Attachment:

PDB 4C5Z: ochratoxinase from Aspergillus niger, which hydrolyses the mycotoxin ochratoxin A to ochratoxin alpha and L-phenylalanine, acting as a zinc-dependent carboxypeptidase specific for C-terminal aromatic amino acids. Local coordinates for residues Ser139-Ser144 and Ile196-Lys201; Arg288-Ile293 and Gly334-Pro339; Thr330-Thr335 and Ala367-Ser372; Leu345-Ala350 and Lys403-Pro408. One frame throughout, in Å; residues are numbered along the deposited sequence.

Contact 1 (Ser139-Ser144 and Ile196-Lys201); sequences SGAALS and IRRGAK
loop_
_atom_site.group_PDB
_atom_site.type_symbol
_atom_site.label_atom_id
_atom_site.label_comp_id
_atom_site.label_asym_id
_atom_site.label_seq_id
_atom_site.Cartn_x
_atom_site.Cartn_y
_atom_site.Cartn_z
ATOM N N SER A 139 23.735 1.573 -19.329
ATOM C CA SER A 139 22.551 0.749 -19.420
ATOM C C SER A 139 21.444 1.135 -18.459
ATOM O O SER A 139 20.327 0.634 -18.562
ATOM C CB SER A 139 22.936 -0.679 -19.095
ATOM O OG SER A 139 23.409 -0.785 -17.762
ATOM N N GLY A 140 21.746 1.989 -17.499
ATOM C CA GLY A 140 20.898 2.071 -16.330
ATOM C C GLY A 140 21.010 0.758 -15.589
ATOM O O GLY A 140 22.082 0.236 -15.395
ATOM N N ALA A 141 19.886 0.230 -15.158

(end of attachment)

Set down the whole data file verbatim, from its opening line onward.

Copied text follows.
PDB 4C5Z: ochratoxinase from Aspergillus niger, which hydrolyses the mycotoxin ochratoxin A to ochratoxin alpha and L-phenylalanine, acting as a zinc-dependent carboxypeptidase specific for C-terminal aromatic amino acids. Local coordinates for residues Ser139-Ser144 and Ile196-Lys201; Arg288-Ile293 and Gly334-Pro339; Thr330-Thr335 and Ala367-Ser372; Leu345-Ala350 and Lys403-Pro408. One frame throughout, in Å; residues are numbered along the deposited sequence.

Contact 1 (Ser139-Ser144 and Ile196-Lys201); sequences SGAALS and IRRGAK
loop_
_atom_site.group_PDB
_atom_site.type_symbol
_atom_site.label_atom_id
_atom_site.label_comp_id
_atom_site.label_asym_id
_atom_site.label_seq_id
_atom_site.Cartn_x
_atom_site.Cartn_y
_atom_site.Cartn_z
ATOM N N SER A 139 23.735 1.573 -19.329
ATOM C CA SER A 139 22.551 0.749 -19.420
ATOM C C SER A 139 21.444 1.135 -18.459
ATOM O O SER A 139 20.327 0.634 -18.562
ATOM C CB SER A 139 22.936 -0.679 -19.095
ATOM O OG SER A 139 23.409 -0.785 -17.762
ATOM N N GLY A 140 21.746 1.989 -17.499
ATOM C CA GLY A 140 20.898 2.071 -16.330
ATOM C C GLY A 140 21.010 0.758 -15.589
ATOM O O GLY A 140 22.082 0.236 -15.395
ATOM N N ALA A 141 19.886 0.230 -15.158